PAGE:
The Lord is King

Daredevil Icon Big Ed Beckley

Daredevil Icon Big Ed Beckley256271_4362874114537_1821091304_o

Ed Beckley’s father, Gerald, was a well-known stunt rider and the son followed in his dad’s steps. Ed could often be seen riding wheelies down Scott City’s Main Street as a youngster.

It wasn’t until he saw the famous daredevil Evel Knievel perform at the Kansas State Fair in 1971 that Beckley decided that was something he wanted to do. He started out making a fairly simple takeoff ramp for his first jumps and soon constructed a bigger ramp that allowed him to jump 110 to 120 feet behind the rodeo arena at the county fairgrounds.

“And that was without a landing ramp,” says Beckley, who was 23-years-old at the time.

Some of his lifelong friends helped him set up the ramp and “made sure I didn’t kill myself.”

His first professional jump was during a demolition derby at Dighton where he jumped four times – starting with three cars and eventually increasing it to six. On the final jump, he talked a friend, Dennis Sharpe, into jumping as a passenger.

“I got paid $350 and the people went nuts. I knew I had to do it again,” he says.

He later joined up with the Death Riders, a group of daredevils who traveled throughout the Midwest.

“I got hurt two or three times really bad and there was one time I got burned really bad while doing a fire act,” he says. “It was a grim lesson. I learned that I shouldn’t do so much stupid stuff until I knew what I was doing.”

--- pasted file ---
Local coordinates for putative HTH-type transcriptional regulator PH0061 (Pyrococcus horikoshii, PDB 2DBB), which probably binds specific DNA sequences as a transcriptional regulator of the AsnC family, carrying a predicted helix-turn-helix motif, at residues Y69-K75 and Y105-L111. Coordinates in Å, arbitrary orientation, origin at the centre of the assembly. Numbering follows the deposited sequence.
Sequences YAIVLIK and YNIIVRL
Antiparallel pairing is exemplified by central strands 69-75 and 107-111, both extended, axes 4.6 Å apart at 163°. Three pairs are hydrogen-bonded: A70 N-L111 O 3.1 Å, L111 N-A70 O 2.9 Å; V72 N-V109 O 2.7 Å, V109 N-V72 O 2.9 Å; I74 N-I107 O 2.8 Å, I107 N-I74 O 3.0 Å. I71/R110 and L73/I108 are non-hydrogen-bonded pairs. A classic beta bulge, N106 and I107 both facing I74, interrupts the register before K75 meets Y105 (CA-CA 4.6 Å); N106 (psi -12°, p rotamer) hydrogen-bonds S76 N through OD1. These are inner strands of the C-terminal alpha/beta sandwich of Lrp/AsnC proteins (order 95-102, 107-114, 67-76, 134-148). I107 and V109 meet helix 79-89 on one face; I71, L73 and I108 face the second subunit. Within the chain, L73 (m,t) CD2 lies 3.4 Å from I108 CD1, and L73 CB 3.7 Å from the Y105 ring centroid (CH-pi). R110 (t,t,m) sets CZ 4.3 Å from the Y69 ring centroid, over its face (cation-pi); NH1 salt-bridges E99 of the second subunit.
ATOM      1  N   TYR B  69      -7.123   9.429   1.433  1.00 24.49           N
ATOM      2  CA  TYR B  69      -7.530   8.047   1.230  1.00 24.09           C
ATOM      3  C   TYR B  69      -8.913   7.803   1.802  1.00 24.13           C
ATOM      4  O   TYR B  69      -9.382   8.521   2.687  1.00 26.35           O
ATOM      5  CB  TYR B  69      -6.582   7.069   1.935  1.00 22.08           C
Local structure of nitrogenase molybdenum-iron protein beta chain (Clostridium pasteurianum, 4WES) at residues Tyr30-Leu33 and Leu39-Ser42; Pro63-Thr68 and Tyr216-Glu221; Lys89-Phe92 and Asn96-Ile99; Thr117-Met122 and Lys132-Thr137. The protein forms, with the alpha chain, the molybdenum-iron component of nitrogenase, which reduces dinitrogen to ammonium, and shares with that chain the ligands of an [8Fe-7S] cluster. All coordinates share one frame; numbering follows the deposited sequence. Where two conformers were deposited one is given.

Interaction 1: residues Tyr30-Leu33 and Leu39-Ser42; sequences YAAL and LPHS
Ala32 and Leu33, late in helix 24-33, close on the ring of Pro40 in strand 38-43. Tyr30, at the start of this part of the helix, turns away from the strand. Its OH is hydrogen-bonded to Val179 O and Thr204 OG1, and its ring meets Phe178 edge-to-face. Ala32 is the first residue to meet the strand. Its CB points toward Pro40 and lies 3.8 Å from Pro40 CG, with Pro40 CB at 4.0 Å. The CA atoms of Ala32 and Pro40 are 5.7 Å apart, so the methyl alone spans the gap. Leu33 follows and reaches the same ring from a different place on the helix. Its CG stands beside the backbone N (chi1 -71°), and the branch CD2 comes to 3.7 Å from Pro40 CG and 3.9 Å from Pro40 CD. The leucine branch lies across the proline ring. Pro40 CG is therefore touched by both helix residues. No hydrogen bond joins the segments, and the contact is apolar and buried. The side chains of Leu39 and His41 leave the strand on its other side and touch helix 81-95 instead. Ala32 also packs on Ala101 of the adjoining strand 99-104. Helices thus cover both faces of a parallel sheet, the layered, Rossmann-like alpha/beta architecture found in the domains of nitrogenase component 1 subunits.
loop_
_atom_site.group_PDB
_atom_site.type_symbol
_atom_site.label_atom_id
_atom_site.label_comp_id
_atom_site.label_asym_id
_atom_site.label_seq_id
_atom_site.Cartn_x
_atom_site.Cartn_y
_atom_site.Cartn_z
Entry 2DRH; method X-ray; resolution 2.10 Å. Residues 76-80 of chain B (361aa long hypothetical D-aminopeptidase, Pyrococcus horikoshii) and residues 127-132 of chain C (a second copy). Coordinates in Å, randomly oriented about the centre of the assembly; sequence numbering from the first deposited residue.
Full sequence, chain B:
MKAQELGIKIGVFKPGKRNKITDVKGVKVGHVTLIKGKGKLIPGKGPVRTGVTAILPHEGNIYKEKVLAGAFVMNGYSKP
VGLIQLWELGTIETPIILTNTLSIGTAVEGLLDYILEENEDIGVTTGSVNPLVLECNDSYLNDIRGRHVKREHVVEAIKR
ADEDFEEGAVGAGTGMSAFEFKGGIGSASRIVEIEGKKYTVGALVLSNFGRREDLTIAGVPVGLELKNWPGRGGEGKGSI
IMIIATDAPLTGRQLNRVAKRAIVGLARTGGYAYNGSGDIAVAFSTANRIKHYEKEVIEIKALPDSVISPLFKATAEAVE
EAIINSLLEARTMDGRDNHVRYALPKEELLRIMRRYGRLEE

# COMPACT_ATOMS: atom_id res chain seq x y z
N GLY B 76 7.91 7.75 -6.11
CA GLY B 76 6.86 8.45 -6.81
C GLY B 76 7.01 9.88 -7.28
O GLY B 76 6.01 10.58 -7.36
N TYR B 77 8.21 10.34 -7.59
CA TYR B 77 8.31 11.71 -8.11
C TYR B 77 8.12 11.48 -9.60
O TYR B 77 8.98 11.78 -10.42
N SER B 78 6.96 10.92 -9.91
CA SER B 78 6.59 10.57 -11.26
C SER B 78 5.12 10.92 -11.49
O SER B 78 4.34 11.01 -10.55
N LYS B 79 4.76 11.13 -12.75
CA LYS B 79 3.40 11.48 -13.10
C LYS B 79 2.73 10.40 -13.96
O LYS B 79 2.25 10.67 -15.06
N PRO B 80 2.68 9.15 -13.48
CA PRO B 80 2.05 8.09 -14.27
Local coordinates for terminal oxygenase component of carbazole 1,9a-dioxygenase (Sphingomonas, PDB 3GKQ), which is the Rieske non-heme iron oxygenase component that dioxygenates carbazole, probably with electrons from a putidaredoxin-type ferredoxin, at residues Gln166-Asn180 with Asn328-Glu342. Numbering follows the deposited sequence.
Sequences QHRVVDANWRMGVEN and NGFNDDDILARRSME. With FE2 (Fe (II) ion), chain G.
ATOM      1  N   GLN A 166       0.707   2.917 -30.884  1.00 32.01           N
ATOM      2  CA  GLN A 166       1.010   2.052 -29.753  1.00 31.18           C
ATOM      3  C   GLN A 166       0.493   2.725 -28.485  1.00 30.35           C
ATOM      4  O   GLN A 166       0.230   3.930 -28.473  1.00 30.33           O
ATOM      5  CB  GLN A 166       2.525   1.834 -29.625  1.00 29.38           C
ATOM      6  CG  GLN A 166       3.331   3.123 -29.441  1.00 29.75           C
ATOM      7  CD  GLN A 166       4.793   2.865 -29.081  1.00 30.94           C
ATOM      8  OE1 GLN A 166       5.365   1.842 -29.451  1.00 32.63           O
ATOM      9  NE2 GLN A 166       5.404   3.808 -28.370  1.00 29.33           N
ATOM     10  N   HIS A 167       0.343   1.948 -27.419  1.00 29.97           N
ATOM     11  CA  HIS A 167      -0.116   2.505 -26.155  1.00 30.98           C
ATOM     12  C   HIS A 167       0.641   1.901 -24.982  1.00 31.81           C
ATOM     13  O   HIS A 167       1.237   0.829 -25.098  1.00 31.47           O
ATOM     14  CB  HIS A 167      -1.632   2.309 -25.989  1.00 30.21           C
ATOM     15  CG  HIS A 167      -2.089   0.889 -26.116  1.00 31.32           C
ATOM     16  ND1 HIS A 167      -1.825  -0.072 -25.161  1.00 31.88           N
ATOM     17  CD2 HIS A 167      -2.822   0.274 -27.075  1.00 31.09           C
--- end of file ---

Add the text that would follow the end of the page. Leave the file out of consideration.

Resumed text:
That didn’t prevent Beckley from experiencing the first of several major mishaps while practicing for a record jump in Odessa, Tex., in 1974. Just as the bike left the takeoff ramp, the motor locked up and he stuck a landing directly into the ramp “which nearly killed me.”

“It literally knocked my eyeballs out of my head and onto my cheeks, it blew out my eardrums, my kneecaps were destroyed, both shoulders were broken and an injury to my left leg has never healed right,” he says.

Three Months later he was jumping again.

Numerous broken bones, concussions and two destroyed discs in his back are just part of the price that Beckley has paid for choosing this career.

“The third day after a crash is when everything always hurts the worst,” he says.

From 1978-82, Beckley was on the daredevil circuit full-time, doing 52-56 events a year. That put him on the road from January-October and during the off-season he was healing, booking dates and rebuilding his motorcycles.

By 1984, he had established himself as one of the premier daredevils in the country and Beckley began performing at some of the most famous and largest venues in the U.S. He jumped in front of a sold-out crowd at Madison Square Garden and before 71,000 people at the Silverdome in Detroit.

He’s also performed at the Superdome, Kingdome, LA Coliseum and JFK Stadium, just to name a few.

“I’d never dreamed that something like that would be possible for a kid who got his start jumping at the Scott County Fairgrounds,” Beckley says.

 

“Big” Ed Beckley

To say that Beckley has enjoyed a career that’s bigger than life takes on added meaning from a man who bills himself as “Big Ed” – “The World’s Largest Motorcycle Daredevil.”

There were times during his career when he weighed between 350 and 389 pounds. Today, he’s slimmed down to about 305.